The Des Moines Register
Thursday, December 5, 1996, Page 16A
THE REGISTER'S EDITORIALS
Marijuana: What's the fuss?
An Iowa woman smokes it legally.
Why can't others, by prescription?
Lost in the dust kicked up by
the suddenly renewed storm over legalizing marijuana is the fact that the drug has been
legal for 10 years, in pill form. Distributors in Cedar Rapids and Omaha supply the
prescription pills to Iowa, and it's on the approved list for the poor. In fiscal
`96, Iowa Medicaid paid $17,500 for the drug, trade name Marinol, at $4.63 per pill,
primarily for treatment of nausea caused by cancer chemotherapy.
In theory, the pill is the therapeutic equal of the cigarette. The U.S. Public Health Service has found no evidence that smoking marijuana provides any greater therapeutic value than Marinol, whether used to treat glaucoma, multiple sclerosis, AIDS, or any of the other conditiom for which it's prescribed. The National Institutes of Health agree. Others - including an Iowan who has used both legally - disagree.
Meanwhile, months of stormy debate in California and Arizona over legalizing marijuana for medical use came to a head last month when voters in both states said yes, by comfortable margins. But far from putting the matter to rest, the vote has shifted the argument to the national stage. In congressional hearings this week, the two states' actions were blasted as part of an insidious national drive to legalize drugs and push users toward harder stuff.
With the pill form available, and two medical/scientific branches of the federal government contending that the effects of the pill and the cigarette are equivalent, why the fuss over making marijuana cigarettes available through medical channels?
Because they're far from equal, according to an Iowa victim of multiple sclerosis. Marijuana cigarettes work for her. Marinol doesn't.
Barbara Douglass of Storm Lake is one of only eight Americans provided with legal marijuana cigarettes through a U.S. Food and Drug Administration program for "compassionate" relief. She became ill with multiple sclerosis in 1988. She was given a prescription for Marinol, and found it far too powerful.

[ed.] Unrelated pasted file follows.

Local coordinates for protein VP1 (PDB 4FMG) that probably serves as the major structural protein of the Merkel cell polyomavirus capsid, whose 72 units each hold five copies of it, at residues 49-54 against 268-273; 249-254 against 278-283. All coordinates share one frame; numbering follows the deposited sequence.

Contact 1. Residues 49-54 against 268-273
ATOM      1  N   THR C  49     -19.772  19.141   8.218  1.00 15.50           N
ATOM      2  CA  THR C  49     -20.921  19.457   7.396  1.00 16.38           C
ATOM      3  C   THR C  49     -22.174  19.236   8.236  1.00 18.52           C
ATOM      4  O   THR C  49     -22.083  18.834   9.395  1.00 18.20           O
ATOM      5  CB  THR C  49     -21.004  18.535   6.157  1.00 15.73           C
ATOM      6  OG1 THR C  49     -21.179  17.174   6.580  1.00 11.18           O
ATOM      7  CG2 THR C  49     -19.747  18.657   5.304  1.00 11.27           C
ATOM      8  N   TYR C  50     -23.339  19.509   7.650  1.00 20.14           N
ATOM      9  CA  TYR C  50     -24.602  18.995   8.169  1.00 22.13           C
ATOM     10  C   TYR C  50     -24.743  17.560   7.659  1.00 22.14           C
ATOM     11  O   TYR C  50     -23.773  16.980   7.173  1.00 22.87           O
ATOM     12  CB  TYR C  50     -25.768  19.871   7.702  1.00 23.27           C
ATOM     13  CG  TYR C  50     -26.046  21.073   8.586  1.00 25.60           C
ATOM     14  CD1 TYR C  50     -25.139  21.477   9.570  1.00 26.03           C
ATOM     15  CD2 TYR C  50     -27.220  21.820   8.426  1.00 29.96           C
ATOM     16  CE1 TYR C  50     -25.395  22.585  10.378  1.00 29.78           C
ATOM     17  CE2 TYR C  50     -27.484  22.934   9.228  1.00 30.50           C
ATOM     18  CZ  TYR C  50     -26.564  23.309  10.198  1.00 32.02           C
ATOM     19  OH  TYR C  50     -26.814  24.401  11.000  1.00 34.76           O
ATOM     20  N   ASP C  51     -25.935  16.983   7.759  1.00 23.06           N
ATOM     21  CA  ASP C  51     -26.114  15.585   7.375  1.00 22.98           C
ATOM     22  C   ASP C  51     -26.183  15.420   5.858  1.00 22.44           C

"You took Marinol, and the Marinol took you," she said. "It's too heavy, too strong."
The pills came in a gel form whose dosage was difficult to regulate, she said. It would "knock out everything you wanted to think, say and do."
She continued the treatment for three months in 1991 and told her doctor it was not helping. Then a lawsuit temporarily opened a tiny window of opportunity that allowed distribution of marijuana cigarettes to a handful of people, she among them. The cigarettes come from North Carolina's Research Triangle.
The advantage of smoking marijuana, she said, is that you can adjust the dosage as needed to ease your pain, simply by the number of draws on the cigarette before setting it down. She smokes 10 per day.
But while Marinol failed her, Douglass said, it worked for a friend. It eased the pain and nausea caused by the chemotherapy after surgery for breast cancer.
Some who favor legalizing
marijuana cigarettes argue that Marinol contains just one of several substances in
marijuana that provide pain relief. The contradiction between that contention and
the findings of the PHS and NIH may be worth further study. But the fundamental
issue of legalization remains:
Should doctors have the prerogative to presribe dangerous and possibly addictive drugs when they think their patients need them? And the answer is the same, whether the drug be marijuana, morphine, codeine, Demerol, or any of a bunch of others on the "controlled substance" list: Yes. To deny doctors all the tools that should be available to them is to let those who misuse drugs dictate medical policy.
Far from weakening either our laws or our resolve in the war on drugs, recognizing the value of some misused drugs helps to dispel the notion that our policy is grounded in hysteria.